In addition to the numerous rapes carried by Barrick Gold Corp security guards in its Papua New Guinea mine, Barrick Gold has also been accused of being involved in rapes, murder, pollution and attacks on media personnel related to  its Tanzanian mine. A Tanzanian government inquiry concluded that Tanzanian police have killed 65 people and injured 270 locals near the mining site while working for Barrick Gold Corp. 

Lucia Marembela Mwita.

Lucia Marembela Mwita.  First woman to speak out about rapes at Tanzanian Barrick Gold Corp Mine

Welcome to North Mara, one of the biggest mines in Tanzania, which since 2006 has been operated by London-listed Acacia Mining and predominantly owned by the world’s biggest goldmining company, Barrick, a Toronto-based firm that holds a 63.9% stake.

For the past two decades, this mine has been a place of danger, extreme violence and allegations of environmental contamination. ...

Although Tanzania is nominally at peace, over the years police and security guards have been accused of killing dozens – possibly hundreds – of local people, injuring many more and raping countless women.

There have also been reports of contamination from mining chemicals, but journalists and human rights activists who have tried to investigate these cases have sometimes found themselves the subject of intimidation, harassment and even threats of deportation from police and state authorities. Acacia says it is not involved in any crackdown on the media and it promotes transparency.

An investigation by the Guardian and its partners in the Forbidden Stories journalism collective has been told violence continues – albeit at a lower level – while the health problems associated with possible chemical pollution remain a concern. ...

It is running a vast and remote mine that is a major contributor to the national economy. The disparity of power with local villagers could hardly be greater. Most locals here are from the Kuria indigenous community and many are illiterate. ...

Police dump the bodies outside the homes’ ...

Nearby villagers were forbidden from artisanal mining, which had been an important source of income before the mining company arrived. Locals – sometimes armed with machetes – intrude inside the mine to look for granules of gold among the waste rock and on the edge of the tailings pond. The situation is often volatile.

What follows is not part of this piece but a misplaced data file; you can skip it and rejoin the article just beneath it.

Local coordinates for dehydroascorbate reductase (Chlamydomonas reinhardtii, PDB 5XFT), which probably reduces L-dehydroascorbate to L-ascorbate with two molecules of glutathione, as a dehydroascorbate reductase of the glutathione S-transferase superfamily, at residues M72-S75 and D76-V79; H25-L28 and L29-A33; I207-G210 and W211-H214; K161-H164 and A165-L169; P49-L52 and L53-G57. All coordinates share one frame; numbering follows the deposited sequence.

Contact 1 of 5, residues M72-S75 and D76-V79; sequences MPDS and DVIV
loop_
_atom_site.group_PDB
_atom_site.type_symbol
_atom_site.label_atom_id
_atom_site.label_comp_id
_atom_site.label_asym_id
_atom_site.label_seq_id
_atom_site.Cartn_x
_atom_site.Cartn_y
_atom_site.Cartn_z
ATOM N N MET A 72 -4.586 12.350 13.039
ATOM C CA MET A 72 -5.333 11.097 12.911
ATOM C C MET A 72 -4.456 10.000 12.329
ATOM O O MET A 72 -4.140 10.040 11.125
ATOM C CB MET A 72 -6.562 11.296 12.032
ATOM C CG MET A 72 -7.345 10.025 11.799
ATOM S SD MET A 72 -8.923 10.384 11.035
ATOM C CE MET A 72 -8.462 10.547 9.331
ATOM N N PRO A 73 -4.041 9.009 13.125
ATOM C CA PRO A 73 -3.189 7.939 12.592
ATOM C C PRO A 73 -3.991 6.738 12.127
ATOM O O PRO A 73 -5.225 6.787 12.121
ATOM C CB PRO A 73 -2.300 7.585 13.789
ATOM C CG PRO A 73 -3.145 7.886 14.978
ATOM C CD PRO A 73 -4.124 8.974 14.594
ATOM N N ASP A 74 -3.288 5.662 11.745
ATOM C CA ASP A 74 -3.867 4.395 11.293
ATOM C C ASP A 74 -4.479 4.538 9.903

On some days, the guards accept bribes and turn a blind eye.  On others, they are ordered by their bosses to crack down. The worst period was around 2010-14.

“I’ve seen a lot of people get shot, some beside me. We would enter in a group and then run if they see us. We would hear the next day who had died. Police dump the bodies outside the homes,” said one local man who asked to remain anonymous, referring to conflicts at that time. He said tensions remained. “It happened many times. The villagers get very angry. Why are they treating us like animals?”

The nearest general hospital in Tarime was treating five to eight cases of gunshot wounds from the mine every week from around 2010 to 2014, according to Dr Mark Nega, a former district medical officer. ...

Such killings were initially played down or denied. Journalists who tried to investigate found themselves harassed by police, or believed their stories had been spiked following pressure from state authorities.

After pressure from activists and lawyers, Acacia acknowledged 32 “trespasser-related” fatalities between 2014 and 2017. Of these, six died in confrontations with police at the mine.

International watchdog groups say at least 22 were killings by guards and police during the same period. Tanzanian opposition politicians have claimed 300 people have been killed since 1999.

“For such a high number of violations to have occurred outside a conflict zone in a business context is shocking and exceptional,” said Anneke van Woudenberg, the executive director of Raid, a UK corporate watchdog. 

The owners blame police. ... But the authorities work under a memorandum of understanding with the mine whereby local police work at the service of the mine in return for fuel, food, accommodation and daily stipends.